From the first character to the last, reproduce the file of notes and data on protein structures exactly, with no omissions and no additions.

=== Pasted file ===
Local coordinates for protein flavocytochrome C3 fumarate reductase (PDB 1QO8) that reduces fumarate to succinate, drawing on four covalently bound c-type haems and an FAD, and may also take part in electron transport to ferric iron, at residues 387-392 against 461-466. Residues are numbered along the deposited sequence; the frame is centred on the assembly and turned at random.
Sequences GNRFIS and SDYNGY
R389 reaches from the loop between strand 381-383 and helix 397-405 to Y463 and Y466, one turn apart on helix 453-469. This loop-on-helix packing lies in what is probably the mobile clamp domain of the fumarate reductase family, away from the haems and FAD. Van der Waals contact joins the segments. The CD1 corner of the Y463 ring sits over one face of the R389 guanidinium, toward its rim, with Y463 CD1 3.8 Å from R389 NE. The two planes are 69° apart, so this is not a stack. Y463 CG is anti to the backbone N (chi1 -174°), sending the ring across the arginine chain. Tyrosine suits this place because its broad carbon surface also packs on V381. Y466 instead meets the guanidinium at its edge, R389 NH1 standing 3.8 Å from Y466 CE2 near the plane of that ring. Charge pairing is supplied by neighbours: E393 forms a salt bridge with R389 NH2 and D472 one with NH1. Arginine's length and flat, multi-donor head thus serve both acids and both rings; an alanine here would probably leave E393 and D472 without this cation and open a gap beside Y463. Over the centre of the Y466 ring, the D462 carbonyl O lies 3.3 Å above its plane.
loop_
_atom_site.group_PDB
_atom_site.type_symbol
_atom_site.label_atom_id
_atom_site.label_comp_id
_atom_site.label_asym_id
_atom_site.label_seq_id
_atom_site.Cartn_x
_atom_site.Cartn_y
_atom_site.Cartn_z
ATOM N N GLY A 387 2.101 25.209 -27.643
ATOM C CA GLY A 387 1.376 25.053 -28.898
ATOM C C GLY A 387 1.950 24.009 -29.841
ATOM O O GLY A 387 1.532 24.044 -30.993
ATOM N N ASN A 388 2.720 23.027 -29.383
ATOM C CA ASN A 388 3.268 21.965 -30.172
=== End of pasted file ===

Local coordinates for protein flavocytochrome C3 fumarate reductase (PDB 1QO8) that reduces fumarate to succinate, drawing on four covalently bound c-type haems and an FAD, and may also take part in electron transport to ferric iron, at residues 387-392 against 461-466. Residues are numbered along the deposited sequence; the frame is centred on the assembly and turned at random.
Sequences GNRFIS and SDYNGY
R389 reaches from the loop between strand 381-383 and helix 397-405 to Y463 and Y466, one turn apart on helix 453-469. This loop-on-helix packing lies in what is probably the mobile clamp domain of the fumarate reductase family, away from the haems and FAD. Van der Waals contact joins the segments. The CD1 corner of the Y463 ring sits over one face of the R389 guanidinium, toward its rim, with Y463 CD1 3.8 Å from R389 NE. The two planes are 69° apart, so this is not a stack. Y463 CG is anti to the backbone N (chi1 -174°), sending the ring across the arginine chain. Tyrosine suits this place because its broad carbon surface also packs on V381. Y466 instead meets the guanidinium at its edge, R389 NH1 standing 3.8 Å from Y466 CE2 near the plane of that ring. Charge pairing is supplied by neighbours: E393 forms a salt bridge with R389 NH2 and D472 one with NH1. Arginine's length and flat, multi-donor head thus serve both acids and both rings; an alanine here would probably leave E393 and D472 without this cation and open a gap beside Y463. Over the centre of the Y466 ring, the D462 carbonyl O lies 3.3 Å above its plane.
loop_
_atom_site.group_PDB
_atom_site.type_symbol
_atom_site.label_atom_id
_atom_site.label_comp_id
_atom_site.label_asym_id
_atom_site.label_seq_id
_atom_site.Cartn_x
_atom_site.Cartn_y
_atom_site.Cartn_z
ATOM N N GLY A 387 2.101 25.209 -27.643
ATOM C CA GLY A 387 1.376 25.053 -28.898
ATOM C C GLY A 387 1.950 24.009 -29.841
ATOM O O GLY A 387 1.532 24.044 -30.993
ATOM N N ASN A 388 2.720 23.027 -29.383
ATOM C CA ASN A 388 3.268 21.965 -30.172